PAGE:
What is Justice?

Often when we hear the word justice, we understand it to mean people getting what they deserve.  For most, their primary experience of what justice is, is the court (or ‘justice’) system. Here wrongdoers are punished and victims receive fair compensation, regardless of status, race or gender – justice is served. 

The Hebrew word for “justice”, mishpat, certainly encompasses this meaning, Leviticus 24:22 for example warns Israel to have the same rule of law for the foreigner and the native. However misphat, which occurs more than 200 times in the Old Testament, goes much further. 

Misphat encompasses the notion that all people should receive their rights (for example, Deuteronomy 18) and this included an emphasis on all people having access to the economic resources they needed to flourish – distributive justice.

Deuteronomy and Leviticus outline a series of laws for the ancient Hebrews, that if enacted, would ensure the just ordering of society where all people had access to the abundant provision in God’s good creation.

The outcome?

"There should be no poor among you" (Deuteronomy 15.v 4).  

For an agrarian society like ancient Israel these laws focused on: 

  1. Access to land – which was the source of sustenance and income.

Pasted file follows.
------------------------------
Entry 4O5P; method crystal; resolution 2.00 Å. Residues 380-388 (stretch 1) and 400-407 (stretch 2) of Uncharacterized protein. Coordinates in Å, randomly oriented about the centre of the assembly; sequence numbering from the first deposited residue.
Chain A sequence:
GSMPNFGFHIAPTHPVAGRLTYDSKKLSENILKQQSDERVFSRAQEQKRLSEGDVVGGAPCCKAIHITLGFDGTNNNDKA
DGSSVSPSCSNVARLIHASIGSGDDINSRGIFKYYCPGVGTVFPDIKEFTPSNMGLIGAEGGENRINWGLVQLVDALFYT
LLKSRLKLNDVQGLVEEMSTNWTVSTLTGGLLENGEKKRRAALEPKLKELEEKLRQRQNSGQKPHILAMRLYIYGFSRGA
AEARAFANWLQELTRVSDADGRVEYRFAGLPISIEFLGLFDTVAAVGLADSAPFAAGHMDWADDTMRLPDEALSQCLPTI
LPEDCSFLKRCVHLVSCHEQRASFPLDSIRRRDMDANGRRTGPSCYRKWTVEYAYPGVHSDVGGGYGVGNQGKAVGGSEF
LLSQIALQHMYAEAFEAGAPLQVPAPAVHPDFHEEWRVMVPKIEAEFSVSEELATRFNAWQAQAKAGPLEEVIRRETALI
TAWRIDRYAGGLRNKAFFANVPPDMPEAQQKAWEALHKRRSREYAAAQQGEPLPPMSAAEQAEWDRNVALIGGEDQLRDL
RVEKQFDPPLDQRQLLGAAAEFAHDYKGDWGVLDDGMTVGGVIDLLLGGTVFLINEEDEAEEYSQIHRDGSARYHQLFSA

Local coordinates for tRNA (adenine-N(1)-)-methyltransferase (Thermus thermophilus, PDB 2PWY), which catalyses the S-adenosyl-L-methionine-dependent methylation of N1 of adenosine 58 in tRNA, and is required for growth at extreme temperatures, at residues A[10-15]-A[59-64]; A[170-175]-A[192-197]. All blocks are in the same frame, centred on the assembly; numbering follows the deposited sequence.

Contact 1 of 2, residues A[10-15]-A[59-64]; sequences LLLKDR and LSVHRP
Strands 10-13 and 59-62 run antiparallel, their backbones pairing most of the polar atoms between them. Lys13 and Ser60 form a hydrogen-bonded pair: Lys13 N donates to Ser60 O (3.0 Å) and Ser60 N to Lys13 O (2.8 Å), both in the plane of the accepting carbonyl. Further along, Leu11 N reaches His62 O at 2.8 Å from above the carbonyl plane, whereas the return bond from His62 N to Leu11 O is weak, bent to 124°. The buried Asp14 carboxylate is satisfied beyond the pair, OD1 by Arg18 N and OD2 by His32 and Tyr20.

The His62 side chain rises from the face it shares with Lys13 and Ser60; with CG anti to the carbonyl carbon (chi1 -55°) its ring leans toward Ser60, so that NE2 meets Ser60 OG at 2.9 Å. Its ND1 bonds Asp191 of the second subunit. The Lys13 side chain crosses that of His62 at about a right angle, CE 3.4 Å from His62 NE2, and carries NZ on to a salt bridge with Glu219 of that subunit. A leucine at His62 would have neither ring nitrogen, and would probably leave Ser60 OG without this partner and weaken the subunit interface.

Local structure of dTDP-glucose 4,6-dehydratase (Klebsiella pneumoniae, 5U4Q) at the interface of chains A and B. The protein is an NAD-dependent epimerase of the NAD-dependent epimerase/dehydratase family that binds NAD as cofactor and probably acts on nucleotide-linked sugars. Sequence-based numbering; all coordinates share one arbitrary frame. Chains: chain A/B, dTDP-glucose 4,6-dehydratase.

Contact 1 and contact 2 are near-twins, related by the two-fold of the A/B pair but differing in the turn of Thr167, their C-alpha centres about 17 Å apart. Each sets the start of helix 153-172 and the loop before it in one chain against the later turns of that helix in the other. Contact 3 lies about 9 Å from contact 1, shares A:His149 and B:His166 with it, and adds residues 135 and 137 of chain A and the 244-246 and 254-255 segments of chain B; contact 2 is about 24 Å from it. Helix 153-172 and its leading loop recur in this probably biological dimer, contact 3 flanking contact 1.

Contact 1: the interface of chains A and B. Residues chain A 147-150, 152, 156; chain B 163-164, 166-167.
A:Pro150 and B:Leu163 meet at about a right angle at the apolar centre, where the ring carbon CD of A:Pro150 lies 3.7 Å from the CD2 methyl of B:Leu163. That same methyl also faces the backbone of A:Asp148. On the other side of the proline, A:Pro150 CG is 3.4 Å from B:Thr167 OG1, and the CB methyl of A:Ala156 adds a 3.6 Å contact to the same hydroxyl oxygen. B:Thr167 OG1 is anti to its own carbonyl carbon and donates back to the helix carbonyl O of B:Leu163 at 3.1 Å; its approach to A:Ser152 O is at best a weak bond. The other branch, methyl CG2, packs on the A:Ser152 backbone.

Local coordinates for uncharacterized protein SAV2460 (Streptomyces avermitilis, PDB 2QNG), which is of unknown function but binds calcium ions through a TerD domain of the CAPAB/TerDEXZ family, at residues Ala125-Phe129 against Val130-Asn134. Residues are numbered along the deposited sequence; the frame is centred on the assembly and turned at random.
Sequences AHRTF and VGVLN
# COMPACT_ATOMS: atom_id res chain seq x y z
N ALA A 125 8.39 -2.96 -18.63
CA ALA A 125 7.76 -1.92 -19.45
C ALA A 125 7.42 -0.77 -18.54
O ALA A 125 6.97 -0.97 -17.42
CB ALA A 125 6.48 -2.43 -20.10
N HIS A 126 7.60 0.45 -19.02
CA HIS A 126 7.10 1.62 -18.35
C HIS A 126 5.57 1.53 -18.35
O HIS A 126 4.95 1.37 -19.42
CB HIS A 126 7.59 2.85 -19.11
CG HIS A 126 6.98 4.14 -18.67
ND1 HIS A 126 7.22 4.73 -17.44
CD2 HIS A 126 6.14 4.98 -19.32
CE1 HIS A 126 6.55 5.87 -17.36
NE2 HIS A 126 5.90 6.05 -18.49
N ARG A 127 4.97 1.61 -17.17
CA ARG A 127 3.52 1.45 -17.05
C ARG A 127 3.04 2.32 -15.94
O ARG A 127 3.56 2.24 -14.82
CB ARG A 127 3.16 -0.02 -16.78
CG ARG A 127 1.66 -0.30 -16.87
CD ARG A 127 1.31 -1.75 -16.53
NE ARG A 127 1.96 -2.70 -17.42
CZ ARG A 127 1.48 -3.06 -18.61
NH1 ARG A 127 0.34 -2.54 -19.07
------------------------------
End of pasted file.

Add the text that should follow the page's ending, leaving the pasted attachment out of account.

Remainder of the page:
2. Supporting those, whose land for whatever reason, failed to provide and,
  3. Significantly supporting those that did not have access - the widow, the orphan, the foreigner, and the poor, who were the most vulnerable in society.

One of the most radical features of these laws was the Jubilee (Leviticus 25) - a system of economic redistribution that was to occur every 50 years, where, regardless of how poor or rich a family had become, all land would be returned to the original ancestral land holders. Essentially an ‘economic reset’ that ensured all people had enough in perpetuity. 

Biblical justice then, emphasises the need to foster communities, cultures and systems that allows all people, particularly those that are poor, marginalised and oppressed, to enjoy the goodness and abundance of God’s creation. 

Jesus notably, when announcing the beginning of his ministry, declared himself “The servant of the Lord” prophesied by Isaiah who would bring “justice to the world” (Isaiah 42:1-7).

"The Lord has anointed me to preach good news to the poor, to proclaim freedom for the captives, recovery of sight for the blind, to proclaim the year of the Lord's favour (the Jubilee)" (Luke 4-18-19).

As followers of Christ, it is our mission to do likewise, and to be vehicles of God’s justice.